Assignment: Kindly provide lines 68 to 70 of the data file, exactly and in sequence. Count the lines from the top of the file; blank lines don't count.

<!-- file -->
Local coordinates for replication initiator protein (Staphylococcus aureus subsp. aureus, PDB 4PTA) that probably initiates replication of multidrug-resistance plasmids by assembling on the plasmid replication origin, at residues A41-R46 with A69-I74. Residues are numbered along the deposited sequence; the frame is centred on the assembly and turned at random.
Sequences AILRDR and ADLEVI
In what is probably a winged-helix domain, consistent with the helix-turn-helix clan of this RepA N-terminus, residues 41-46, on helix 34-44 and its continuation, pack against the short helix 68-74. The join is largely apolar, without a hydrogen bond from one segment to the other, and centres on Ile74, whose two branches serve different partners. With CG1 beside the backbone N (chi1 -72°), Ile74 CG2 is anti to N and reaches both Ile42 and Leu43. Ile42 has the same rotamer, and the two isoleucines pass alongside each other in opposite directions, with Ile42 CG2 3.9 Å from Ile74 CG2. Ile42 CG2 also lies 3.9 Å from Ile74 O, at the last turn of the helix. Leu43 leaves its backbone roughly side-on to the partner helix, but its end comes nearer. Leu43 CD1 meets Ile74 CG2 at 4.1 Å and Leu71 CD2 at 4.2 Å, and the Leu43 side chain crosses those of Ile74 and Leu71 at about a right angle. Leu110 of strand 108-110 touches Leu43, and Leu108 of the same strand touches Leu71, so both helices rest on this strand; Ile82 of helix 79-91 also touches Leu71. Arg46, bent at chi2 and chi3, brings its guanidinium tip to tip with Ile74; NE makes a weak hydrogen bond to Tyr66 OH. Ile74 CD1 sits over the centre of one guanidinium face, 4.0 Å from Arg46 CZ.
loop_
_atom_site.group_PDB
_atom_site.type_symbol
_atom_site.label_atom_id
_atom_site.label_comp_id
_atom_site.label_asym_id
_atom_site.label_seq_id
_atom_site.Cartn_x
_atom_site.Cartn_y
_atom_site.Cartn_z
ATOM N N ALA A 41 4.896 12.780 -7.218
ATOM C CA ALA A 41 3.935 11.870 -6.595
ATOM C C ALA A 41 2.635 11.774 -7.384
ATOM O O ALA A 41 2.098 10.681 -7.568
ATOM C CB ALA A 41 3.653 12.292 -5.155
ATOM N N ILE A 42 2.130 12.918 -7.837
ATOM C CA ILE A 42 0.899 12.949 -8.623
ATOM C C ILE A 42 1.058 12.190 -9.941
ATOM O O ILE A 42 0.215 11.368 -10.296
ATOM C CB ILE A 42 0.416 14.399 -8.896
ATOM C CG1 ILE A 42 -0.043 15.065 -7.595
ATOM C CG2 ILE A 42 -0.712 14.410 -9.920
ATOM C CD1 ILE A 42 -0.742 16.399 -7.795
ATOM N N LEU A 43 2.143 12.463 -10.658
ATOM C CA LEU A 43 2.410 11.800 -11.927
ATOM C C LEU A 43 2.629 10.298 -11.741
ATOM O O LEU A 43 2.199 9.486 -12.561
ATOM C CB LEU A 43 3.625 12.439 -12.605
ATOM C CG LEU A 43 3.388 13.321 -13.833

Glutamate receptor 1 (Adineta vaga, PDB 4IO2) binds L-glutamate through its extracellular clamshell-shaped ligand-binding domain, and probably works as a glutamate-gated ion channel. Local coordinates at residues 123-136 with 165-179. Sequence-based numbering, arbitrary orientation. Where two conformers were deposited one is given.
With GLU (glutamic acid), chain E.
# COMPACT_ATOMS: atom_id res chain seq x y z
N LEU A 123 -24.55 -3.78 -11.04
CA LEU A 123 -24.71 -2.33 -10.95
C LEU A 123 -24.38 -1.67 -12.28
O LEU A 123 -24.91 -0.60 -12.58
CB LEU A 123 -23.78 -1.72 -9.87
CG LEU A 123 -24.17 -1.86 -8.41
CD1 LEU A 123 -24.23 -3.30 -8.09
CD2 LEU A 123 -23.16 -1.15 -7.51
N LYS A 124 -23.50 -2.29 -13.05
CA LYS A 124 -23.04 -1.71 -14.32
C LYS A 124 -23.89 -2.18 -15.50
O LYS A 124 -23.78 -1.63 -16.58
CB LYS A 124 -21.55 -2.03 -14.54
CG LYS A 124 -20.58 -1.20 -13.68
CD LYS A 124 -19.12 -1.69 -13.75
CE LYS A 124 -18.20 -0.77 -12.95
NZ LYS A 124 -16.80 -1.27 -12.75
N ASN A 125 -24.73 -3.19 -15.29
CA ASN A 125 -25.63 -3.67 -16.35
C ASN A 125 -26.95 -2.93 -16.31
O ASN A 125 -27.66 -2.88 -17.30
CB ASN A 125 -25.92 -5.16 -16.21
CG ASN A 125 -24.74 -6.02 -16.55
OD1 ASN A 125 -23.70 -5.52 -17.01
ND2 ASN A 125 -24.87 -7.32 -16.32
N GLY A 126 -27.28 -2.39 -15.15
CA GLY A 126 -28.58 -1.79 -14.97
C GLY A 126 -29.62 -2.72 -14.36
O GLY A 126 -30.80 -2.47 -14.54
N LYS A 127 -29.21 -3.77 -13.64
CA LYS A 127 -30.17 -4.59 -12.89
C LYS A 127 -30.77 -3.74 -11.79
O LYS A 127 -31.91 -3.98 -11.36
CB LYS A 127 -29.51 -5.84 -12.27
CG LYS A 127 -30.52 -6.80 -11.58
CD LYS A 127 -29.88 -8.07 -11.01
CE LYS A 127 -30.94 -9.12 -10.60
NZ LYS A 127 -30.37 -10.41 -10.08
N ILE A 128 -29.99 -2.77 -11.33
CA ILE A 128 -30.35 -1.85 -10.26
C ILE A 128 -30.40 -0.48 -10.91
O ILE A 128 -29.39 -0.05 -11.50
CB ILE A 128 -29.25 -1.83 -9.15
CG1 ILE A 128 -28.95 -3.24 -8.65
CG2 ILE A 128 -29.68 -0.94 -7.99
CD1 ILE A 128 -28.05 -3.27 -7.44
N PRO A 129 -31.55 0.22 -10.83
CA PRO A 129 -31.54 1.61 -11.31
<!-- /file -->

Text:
O LYS A 127 -31.91 -3.98 -11.36
CB LYS A 127 -29.51 -5.84 -12.27
CG LYS A 127 -30.52 -6.80 -11.58